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Painting Like Picasso

It’s 1907 and an unknown 25-year-old Spanish artist named Pablo Picasso is in Paris putting the finishing touches on a painting that would take the art world by storm. His painting depicts five nude prostitutes at a brothel in Barcelona. But, it is not so much the subject of the painting that is shocking, it’s the style. Traditionally, western painters conveyed women as soft, round, physically alluring creatures. Picasso’s prostitutes are not soft or round or physically alluring. If anything, the five figures look like disassembled bodies that have been reassembled into flat forms consisting of fractured planes in two-dimensional space. Furthermore, the women are looking directly at the viewer with confrontational stares, and two of the women wear African masks. When Picasso’s contemporaries saw the painting, they described it as ugly, raw, crude, provocatively sexual, and a horror. However, in time Les Demoiselles d’Avignon (The Young Ladies of Avignon) would be considered Picasso’s first masterpiece, and a pivotal step in the emergence and evolution of a new style of art: Cubism.

When asked to replicate the famous work for an upcoming stage production (Picasso at the Lapin Agile, Nov 16-18 at The Grange Theatre), ArtisTree’s in-house talent, Adrian Tans, had mixed feelings. However, as the process unfolded and Adrian’s more intimate connection to the piece took hold, his feelings evolved.

Slightly...

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"Here's a little secret... I really don't like this painting.  In fact, I'm not a fan of Picasso at all. I know... I'm not going to apologize, I know it's because I'm simply unsophisticated. Despite the arguments with my brother over the years, who is a huge fan, I continued on in my opinion that Les Demoiselles d'Avignon, revolutionary though it may be, just isn't very good.  However, after having the opportunity to REALLY look at it, at every brush stroke out of necessity for its recreation, I've gained a new perspective and respect for the work."  

"Where once I saw perhaps a lazy patch here, an incongruous amount of detail there; now I found a latent amount of care and effort, just little "expressions", so to speak, all over the canvas.  I especially appreciated the white lines.  I don't know why exactly but in comparison to the big dark lines that define the central figures, the few white lines bring some sort of relief to the eye." 

"The "mask" faces are extraordinary as an example of raw creativity.  Which is exactly why those were the difficult bits to paint.  The mastery of the composition became more and more apparent as well as I drew it and then brought color to the canvas.  He brings your eye to the places he wants them to linger.  Painting those strange eyes of the central figures, his eyes some say, as untrue to the human anatomy as they are, felt right. They have a life and expression in them."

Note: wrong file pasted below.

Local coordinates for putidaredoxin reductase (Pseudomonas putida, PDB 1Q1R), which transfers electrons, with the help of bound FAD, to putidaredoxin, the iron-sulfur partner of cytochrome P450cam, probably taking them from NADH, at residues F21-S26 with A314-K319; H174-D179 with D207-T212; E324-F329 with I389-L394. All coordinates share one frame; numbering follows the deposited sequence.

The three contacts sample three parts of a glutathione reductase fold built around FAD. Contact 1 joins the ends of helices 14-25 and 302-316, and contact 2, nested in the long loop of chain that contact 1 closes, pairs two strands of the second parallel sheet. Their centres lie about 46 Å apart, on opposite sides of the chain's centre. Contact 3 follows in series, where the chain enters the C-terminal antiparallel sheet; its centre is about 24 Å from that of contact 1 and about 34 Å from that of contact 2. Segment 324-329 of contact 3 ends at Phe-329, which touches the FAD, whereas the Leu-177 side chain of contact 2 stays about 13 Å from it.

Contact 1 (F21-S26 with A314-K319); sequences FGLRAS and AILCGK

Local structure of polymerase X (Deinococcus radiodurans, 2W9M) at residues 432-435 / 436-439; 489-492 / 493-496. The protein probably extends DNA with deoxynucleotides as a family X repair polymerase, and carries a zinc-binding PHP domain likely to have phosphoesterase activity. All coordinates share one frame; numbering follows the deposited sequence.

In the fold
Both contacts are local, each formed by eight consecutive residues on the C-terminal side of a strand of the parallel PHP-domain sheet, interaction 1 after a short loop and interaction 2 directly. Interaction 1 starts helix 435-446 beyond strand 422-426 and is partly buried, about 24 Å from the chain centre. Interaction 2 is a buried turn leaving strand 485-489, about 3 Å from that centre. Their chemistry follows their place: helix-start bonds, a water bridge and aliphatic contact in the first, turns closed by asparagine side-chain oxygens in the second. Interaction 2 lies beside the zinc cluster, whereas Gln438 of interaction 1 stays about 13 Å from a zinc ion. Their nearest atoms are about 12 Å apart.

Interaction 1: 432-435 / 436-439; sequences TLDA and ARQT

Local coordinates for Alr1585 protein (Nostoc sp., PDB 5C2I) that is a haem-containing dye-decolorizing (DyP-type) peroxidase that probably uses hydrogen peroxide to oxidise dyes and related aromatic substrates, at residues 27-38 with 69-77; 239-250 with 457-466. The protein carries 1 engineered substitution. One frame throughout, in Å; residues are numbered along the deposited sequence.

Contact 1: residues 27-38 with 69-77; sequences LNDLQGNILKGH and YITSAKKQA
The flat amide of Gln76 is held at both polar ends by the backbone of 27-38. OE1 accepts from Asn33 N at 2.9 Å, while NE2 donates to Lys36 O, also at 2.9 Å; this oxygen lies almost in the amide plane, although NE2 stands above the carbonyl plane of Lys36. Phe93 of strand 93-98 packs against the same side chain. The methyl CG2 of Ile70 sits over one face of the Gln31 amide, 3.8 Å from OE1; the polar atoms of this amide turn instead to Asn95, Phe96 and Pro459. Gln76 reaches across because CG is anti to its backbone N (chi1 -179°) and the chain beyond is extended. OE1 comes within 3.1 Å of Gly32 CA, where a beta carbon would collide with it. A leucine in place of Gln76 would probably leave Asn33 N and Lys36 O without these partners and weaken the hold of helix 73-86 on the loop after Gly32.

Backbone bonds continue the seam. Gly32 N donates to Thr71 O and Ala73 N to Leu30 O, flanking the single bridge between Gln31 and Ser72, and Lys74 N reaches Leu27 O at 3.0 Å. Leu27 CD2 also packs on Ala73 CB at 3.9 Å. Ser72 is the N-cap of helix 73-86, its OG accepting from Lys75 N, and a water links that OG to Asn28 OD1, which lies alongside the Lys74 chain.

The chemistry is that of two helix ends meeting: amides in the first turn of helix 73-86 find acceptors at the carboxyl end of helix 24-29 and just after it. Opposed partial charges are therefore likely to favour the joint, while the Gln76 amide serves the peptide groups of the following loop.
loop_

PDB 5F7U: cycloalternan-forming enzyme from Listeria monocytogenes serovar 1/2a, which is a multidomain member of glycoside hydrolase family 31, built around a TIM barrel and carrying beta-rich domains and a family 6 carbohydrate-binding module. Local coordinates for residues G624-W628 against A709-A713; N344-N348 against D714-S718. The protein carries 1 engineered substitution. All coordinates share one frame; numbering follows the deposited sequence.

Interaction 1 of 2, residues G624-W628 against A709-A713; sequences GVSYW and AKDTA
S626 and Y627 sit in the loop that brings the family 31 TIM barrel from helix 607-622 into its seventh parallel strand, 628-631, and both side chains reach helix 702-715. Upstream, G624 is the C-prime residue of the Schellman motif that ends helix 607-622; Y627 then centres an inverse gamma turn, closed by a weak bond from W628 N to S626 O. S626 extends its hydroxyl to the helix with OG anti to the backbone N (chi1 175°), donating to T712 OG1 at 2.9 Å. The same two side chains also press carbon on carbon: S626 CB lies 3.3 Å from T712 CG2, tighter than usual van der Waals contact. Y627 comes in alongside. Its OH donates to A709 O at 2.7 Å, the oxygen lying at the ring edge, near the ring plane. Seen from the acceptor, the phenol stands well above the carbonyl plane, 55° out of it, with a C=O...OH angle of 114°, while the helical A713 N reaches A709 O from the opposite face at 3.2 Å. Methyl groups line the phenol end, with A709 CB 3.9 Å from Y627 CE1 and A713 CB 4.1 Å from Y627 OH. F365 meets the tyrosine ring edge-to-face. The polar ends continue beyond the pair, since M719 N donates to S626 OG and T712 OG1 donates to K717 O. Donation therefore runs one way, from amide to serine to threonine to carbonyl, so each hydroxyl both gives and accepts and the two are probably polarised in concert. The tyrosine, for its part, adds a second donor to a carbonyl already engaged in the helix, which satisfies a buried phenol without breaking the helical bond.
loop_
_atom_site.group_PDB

"In the 15 or so hours I spent on this I have to say that I've grown an appreciation I did not have before and would even say... I like it.  But, I still don't like to look at it.  I brought my brother up to my studio when it was finished saying, "do you want to see something funny?". Because of years of back and forth about Picasso, I knew he'd get a kick out of the fact that I was tasked with painting this large-scale reproduction like some sort of penance.  Sure enough, he walked in and started laughing! And then he did something I didn't expect, he asked for it when the play was over.  I appreciated that even more."

Adrian's finished reproduction:

Les Demoiselles d’Avignon is featured in a play by Steve Martin (yes, that Steve Martin), called Picasso at the Lapin Agile. The premise of the play is that Picasso walks into a bar in Paris, The Lapin Agile, (The Nimble Rabbit) and meets Albert Einstein in 1904, before either of them has painted or published their famous works. Picasso and Einstein mingle with other colorful patrons at the bar, and carry on a debate that explores the tension between art and science in the twentieth century.

Audiences will be able to view this splendid piece while enjoying ArtisTree’s production of Picasso at the Lapin Agile

Saturday, November 16 & 17 at 7:30 PM  | Sunday, November 18 at 2:00PM

Learn more or purchase tickets at artistreevt.org, or call 802-457-3500!